U.S. stocks ended roughly flat Wednesday as a late bout of selling offset a modest rebound after President Trump voiced optimism that a deal with China is possible as early as this week.
American and Chinese officials are set to resume trade negotiations in Washington Thursday.
“China has just informed us that they (Vice-Premier) are now coming to the US to make a deal,” Trump tweeted Wednesday morning. He added, though, “We’ll see, but I am very happy with over $100 Billion a year in Tariffs filling U.S. coffers.”
That tweet followed earlier ones over the weekend that threatened China with tariffs, and sent stocks sinking Monday and Tuesday.
Stocks were highly volatile through the early afternoon on Wednesday as investors struggled to separate presidential bluster from the reality of bridging the gulf between the two countries. The Dow Jones industrial average swung from gains to losses before rising by more than 100 points, but those gains were narrowed by late morning and pared further in the late afternoon. The Dow closed up 2.24 points at 25,967.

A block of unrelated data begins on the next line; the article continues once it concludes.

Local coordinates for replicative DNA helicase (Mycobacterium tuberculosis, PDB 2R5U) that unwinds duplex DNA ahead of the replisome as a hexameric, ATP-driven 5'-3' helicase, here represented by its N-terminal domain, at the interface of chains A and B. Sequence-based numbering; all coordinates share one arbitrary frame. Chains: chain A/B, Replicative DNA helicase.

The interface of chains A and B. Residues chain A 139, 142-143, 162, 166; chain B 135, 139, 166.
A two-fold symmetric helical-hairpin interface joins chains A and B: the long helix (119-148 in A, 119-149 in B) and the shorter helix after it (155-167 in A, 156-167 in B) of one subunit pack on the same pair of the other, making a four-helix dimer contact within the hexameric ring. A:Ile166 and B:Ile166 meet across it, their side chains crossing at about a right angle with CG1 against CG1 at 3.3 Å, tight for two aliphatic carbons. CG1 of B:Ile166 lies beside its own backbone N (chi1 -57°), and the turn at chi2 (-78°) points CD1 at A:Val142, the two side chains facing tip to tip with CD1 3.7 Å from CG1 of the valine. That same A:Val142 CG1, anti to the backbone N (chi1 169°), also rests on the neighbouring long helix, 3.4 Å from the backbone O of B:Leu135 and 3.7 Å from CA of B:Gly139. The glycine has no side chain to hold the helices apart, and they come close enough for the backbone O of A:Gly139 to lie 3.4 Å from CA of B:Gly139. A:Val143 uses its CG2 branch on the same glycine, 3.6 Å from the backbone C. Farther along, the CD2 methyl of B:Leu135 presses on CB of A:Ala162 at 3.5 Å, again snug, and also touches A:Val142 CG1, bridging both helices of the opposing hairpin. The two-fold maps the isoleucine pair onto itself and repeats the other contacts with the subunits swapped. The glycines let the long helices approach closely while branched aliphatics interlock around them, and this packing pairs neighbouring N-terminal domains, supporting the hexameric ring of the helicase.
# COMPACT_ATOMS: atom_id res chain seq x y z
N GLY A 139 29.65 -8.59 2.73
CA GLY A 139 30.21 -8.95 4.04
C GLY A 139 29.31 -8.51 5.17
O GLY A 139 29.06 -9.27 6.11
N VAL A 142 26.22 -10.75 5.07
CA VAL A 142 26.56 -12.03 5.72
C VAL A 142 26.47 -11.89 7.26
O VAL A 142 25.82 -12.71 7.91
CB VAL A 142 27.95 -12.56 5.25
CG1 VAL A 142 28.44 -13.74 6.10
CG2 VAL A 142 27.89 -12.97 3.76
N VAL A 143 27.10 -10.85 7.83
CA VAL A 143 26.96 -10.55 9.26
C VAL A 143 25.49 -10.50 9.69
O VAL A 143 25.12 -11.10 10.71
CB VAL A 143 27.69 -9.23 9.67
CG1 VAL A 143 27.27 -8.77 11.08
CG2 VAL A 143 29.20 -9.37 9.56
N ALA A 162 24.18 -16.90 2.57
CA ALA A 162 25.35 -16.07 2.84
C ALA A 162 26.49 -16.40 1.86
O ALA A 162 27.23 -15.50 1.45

The Standard & Poor’s 500 index rose 4.63 points, or 0.16%, at 2,879 , and the tech-heavy Nasdaq closed up 20 points, or 0.26%, to 7,943.
The blue-chip index tumbled more than 550 points over Monday and Tuesday after Trump threatened to increase tariffs on $200 billion in Chinese imports from 10% to 25% on Friday. White House officials confirmed that plan early this week, accusing China of reneging on previous commitments to resolve the dispute.
Jason Draho, head of Americas asset allocation at UBS Global Wealth Management, thinks edgy investors don’t necessarily need to see a deal happen this week and are resigned to the possibility of a higher duty taking effect Friday
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“I think investors are looking through an increase in tariffs as a temporary measure as long as there’s significant negotiations and progress,” he says.
But he says markets are likely to continue to be volatile over the coming weeks as news on the talks continues to dribble out.
Investors “are going to react to both good news and bad news,” he says.
Ultimately, Draho believes an agreement will be reached, bolstering stocks. “The cost of having this escalate is too high for both countries,” he says.